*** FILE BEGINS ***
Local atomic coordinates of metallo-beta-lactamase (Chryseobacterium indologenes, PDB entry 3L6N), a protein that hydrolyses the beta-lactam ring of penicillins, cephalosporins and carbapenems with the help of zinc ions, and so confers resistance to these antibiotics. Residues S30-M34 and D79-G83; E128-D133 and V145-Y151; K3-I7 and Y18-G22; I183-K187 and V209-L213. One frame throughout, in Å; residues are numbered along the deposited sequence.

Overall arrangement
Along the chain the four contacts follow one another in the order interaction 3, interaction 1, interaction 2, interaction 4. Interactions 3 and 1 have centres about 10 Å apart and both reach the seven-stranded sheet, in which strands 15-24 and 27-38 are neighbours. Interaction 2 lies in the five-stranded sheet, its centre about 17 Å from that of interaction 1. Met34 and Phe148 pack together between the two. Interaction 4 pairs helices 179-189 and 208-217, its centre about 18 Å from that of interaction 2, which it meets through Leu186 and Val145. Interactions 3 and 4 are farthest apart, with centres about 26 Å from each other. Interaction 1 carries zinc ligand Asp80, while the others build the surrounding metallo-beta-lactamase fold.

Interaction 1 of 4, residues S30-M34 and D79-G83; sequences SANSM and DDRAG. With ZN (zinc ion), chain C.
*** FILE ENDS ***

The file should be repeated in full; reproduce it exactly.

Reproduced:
Local atomic coordinates of metallo-beta-lactamase (Chryseobacterium indologenes, PDB entry 3L6N), a protein that hydrolyses the beta-lactam ring of penicillins, cephalosporins and carbapenems with the help of zinc ions, and so confers resistance to these antibiotics. Residues S30-M34 and D79-G83; E128-D133 and V145-Y151; K3-I7 and Y18-G22; I183-K187 and V209-L213. One frame throughout, in Å; residues are numbered along the deposited sequence.

Overall arrangement
Along the chain the four contacts follow one another in the order interaction 3, interaction 1, interaction 2, interaction 4. Interactions 3 and 1 have centres about 10 Å apart and both reach the seven-stranded sheet, in which strands 15-24 and 27-38 are neighbours. Interaction 2 lies in the five-stranded sheet, its centre about 17 Å from that of interaction 1. Met34 and Phe148 pack together between the two. Interaction 4 pairs helices 179-189 and 208-217, its centre about 18 Å from that of interaction 2, which it meets through Leu186 and Val145. Interactions 3 and 4 are farthest apart, with centres about 26 Å from each other. Interaction 1 carries zinc ligand Asp80, while the others build the surrounding metallo-beta-lactamase fold.

Interaction 1 of 4, residues S30-M34 and D79-G83; sequences SANSM and DDRAG. With ZN (zinc ion), chain C.